5. As long as there is NO real presence of Christ in the sacraments (for Evangelicalism), then the whole thing is going to turn inward and become a big project.

    In that case, it probably should die.

    • Look forward to Heaven Steve, where we can both discover how wrong we were on so many issues. :)

    • petrushka1611 says:

      And exactly! It was very shortsighted of God not to plan for Christians to have differing beliefs on the sacraments. He’s been unable to work in the lives of millions because he painted himself into that corner.

    • It’s like having a different belief on the gospel itself.

      The sacraments are pure gospel. Totally apart from anything that we do, say, feel, or think.

      The sacraments are a GIFT to us so that we can have assurance and freedom…here and now!

      It’s a shame so many Christians have to turn inward and get on big spiritual projects for such. And it only makes matters worse.

      On this one…you guys really are wrong. But hey, it’s your project.

    • theoldadam:

      FWIW, following a quarter century in non-sacramental Evangelical Protestant non-denominational and Bible churches, I spent 3 years in the Eastern Orthodox Church, 2 years as a faithfully-attending-and-participating (every Sunday and often some weekdays and keeping all Feast Days and Fast Days) inquirer and catechumen and 1+ years as a full faithful chrismated and baptized and praying and confessing and weekly-Eucharist-partaking sacramentalist member. Yet during those entire 3 years of professing and believing in the Real Presence in the sacraments, I did not have a single experience of the Presence of the Holy Spirit or of Christ in the services or when saying my prayers, etc., as I had experienced both before I was a sacramentalist as well as since I have returned to non-sacramental Evangelicalism.

      YMMV

      • What is an “experience of the presence of the Holy Spirit?”

      • ” I did not have a single experience of the Presence of the Holy Spirit or of Christ in the services or when saying my prayers, etc., as I had experienced both before I was a sacramentalist as well as since I have returned to non-sacramental Evangelicalism.”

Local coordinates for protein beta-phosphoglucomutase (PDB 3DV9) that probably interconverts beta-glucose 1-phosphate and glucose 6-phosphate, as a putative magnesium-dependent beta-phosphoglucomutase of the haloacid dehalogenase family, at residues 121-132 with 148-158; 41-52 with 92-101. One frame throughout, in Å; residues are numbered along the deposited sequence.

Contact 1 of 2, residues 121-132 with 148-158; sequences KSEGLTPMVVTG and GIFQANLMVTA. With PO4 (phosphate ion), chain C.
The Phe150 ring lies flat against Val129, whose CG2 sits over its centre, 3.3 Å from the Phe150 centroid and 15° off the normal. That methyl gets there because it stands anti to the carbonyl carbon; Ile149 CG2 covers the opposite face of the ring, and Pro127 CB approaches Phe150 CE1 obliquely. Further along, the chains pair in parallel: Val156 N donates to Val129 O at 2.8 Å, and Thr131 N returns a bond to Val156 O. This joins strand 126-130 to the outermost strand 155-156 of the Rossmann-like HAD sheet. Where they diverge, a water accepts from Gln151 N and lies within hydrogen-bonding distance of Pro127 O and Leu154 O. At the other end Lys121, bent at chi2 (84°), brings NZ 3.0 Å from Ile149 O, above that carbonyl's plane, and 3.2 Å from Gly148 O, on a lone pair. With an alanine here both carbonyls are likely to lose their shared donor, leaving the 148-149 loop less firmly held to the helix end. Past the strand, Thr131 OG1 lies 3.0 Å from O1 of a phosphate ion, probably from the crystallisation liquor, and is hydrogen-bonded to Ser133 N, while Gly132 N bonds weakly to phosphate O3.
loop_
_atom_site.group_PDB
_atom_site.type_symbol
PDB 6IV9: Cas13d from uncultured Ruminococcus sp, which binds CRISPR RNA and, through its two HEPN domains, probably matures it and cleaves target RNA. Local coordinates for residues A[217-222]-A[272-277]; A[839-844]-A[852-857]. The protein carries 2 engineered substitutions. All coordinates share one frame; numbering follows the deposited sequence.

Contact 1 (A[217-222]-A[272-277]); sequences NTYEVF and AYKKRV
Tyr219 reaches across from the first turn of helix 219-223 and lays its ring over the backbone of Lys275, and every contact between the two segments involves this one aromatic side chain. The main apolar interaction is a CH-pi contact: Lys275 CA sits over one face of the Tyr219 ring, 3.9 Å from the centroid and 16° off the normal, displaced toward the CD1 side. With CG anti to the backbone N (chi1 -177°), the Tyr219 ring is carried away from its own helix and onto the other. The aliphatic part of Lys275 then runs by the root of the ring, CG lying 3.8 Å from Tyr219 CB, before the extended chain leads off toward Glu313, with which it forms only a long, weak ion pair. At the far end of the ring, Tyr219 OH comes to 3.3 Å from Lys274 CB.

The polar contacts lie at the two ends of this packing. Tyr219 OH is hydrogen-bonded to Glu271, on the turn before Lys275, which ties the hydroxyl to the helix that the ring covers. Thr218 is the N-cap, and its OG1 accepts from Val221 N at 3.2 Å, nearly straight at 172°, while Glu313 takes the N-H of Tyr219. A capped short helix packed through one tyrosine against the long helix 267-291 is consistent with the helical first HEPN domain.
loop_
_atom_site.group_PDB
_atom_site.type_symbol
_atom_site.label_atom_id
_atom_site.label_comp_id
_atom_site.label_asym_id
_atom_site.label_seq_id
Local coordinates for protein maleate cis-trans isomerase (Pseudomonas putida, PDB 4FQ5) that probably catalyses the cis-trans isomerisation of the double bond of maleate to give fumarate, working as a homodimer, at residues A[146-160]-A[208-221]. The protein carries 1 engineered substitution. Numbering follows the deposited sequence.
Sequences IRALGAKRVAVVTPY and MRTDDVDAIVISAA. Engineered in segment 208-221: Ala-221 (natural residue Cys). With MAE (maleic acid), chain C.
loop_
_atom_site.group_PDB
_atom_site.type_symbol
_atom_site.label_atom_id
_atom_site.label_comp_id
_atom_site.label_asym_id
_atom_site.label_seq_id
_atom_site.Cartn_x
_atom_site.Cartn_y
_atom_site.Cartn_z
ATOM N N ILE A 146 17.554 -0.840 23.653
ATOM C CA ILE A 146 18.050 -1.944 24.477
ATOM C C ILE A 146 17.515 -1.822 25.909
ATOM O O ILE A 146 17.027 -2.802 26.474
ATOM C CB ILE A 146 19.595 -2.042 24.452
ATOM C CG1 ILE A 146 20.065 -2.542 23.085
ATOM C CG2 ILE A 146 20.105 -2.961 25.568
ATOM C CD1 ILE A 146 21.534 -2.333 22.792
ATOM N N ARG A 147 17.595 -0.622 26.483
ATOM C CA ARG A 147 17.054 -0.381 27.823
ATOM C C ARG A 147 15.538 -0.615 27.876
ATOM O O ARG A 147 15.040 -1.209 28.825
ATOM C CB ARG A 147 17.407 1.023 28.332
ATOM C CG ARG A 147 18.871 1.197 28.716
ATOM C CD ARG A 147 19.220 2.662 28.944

There it is. All ‘inward stuff’. See what I mean?

        Since the devil is fully capable of dressing up as an angel of light, and since we cannot trust in our feelings, “we walk by faith and not by sight”.

        We don’t have to “feel” saved, to know that we are saved.

        • NOT “inward stuff.” I’m talking about palpable changes in the room’s atmosphere, I’m talking about changes in the spiritual tone of the meeting, I’m talking about physical manifestations and healings and charismatic operations of prophetic words and visions.

        • And I know there are people here who know exactly what I’m talking about, despite all the excesses in charismatic circles, and I’ve seen a lot of that, too.

          • I know what you’re talking about, too.

            I just don’t buy it. You can’t trust in any of that stuff.

          • Maybe you can’t, but I can, and I do. Some encouraging things happened and were spoken and shared in our prayer meeting tonight, and we’ll just have to see how they work themselves out, as well as continue to pray about them.